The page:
Clicking on a primary dimension value in a report takes you to a report detailing just that dimension. For example, click on ‘google / organic’ in the All Traffic report to see just organic Google traffic. From here you can add a secondary dimension to get more detail. This is a fast way to dig for details.
Clicking the magnifying glass icon allows you to filter results. For example, you may want to filter to only see display traffic in the All Traffic report. Clicking the ‘advanced’ link allows you to apply multiple filters to multiple fields.
Segments provide a way to segment traffic in reports, typically so that you can compare one segment of traffic to another. For example, there are pre-built segments for mobile and tablet traffic, which you can apply to see how behavior differs between these devices. There are a number of other pre-built segments, and you can create custom segments based on any condition or combination of conditions applied to one or more dimensions.
To apply a segment:
For example, if we wanted to compare user behavior by age, we could create two segments, one for users under 35, called “younger users”, and one for users 35 and older, called “older users”. One thing to note: on the right hand side you can see how many users are in your segment. If you create these two segments, you’ll find that they do not add up to 100% of users. This is because Google infers age from behavioral characteristics, and is only able to do so for a subset of visitors.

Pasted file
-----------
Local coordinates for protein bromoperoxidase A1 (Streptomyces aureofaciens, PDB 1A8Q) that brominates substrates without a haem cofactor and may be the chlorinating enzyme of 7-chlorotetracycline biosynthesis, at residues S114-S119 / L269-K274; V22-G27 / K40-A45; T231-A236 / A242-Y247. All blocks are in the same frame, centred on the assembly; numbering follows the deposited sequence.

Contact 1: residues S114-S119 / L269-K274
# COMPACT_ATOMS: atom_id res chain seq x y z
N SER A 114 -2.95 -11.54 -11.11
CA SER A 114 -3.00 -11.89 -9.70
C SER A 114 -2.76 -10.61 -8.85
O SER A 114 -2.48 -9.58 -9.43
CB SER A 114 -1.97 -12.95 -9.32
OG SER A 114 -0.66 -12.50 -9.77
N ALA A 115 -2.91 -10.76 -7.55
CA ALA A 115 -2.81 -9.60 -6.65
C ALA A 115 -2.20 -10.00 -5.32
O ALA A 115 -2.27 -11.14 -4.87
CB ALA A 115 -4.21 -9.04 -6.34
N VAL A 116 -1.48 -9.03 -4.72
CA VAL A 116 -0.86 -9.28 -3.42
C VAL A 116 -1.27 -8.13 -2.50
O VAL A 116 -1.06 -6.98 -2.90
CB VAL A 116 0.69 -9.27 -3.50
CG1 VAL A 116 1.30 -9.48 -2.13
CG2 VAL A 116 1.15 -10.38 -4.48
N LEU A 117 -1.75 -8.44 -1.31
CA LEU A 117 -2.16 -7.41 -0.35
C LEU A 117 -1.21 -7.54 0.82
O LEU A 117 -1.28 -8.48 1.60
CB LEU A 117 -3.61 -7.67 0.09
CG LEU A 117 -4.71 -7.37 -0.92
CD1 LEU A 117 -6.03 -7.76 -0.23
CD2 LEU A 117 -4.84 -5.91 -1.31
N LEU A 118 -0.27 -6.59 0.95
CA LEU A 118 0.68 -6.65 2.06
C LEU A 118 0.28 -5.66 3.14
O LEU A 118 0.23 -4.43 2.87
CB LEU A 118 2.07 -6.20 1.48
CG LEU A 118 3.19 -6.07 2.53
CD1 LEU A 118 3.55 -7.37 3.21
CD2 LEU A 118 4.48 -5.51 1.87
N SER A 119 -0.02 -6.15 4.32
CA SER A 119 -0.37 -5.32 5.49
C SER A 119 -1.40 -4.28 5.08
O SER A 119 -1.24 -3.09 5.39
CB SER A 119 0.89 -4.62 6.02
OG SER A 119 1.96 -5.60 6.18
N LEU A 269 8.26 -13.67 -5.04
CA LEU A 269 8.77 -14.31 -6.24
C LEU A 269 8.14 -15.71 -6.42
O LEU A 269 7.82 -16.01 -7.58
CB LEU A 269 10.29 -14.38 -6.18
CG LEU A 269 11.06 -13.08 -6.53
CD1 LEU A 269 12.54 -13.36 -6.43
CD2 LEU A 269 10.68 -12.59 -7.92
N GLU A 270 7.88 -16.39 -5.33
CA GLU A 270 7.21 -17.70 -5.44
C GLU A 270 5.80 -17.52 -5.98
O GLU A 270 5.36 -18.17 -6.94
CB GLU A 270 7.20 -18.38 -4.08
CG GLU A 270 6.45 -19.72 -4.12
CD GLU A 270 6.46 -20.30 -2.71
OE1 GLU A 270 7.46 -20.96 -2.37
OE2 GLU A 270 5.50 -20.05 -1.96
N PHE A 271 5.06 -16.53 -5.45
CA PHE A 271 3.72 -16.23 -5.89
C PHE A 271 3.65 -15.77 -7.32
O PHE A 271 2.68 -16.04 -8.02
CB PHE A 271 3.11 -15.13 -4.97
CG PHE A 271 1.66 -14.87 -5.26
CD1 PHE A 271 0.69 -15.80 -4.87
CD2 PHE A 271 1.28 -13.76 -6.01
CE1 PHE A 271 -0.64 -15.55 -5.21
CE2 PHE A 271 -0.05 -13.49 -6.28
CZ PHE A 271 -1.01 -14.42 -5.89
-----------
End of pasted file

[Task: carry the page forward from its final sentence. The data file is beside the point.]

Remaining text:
With these segments applied, we can now compare behavioral metrics. Below is the summary bar of the Acquisition > All Traffic > Source / Medium report:
This data is for the month of July. Many of the behavioral characteristics seem similar, but there is a striking difference between conversion rates. 8 conversions is not much data, but if I increase the date range to May through July, the conversion rates stay at about the same ratio.
Click on Export to view download options. You can export data to a spreadsheet for further analysis, or export a full report as a PDF to send to someone.
As long as you don’t click on the gear icon, any changes you make in the reporting interface are only visible to your login. This means you can play around with filters, segments, custom reports, and other features all you want, and you won’t mess anything up. If you do click on the gear icon, you can change property or view settings (depending on your permissions), and those changes affect the data that gets collected and what other users see.
There is also contextual help all over the place. The help button in the top bar provides an explanation of the report you are looking at:
And each of the dimensions and metrics in a report has a help link with an explanation:
If you’re not sure where to find something, the search bar at the top can handle a variety of natural-language questions. For example, try “percentage of mobile traffic”. The INSIGHTS link will show you the overall percentage of traffic coming from mobile devices.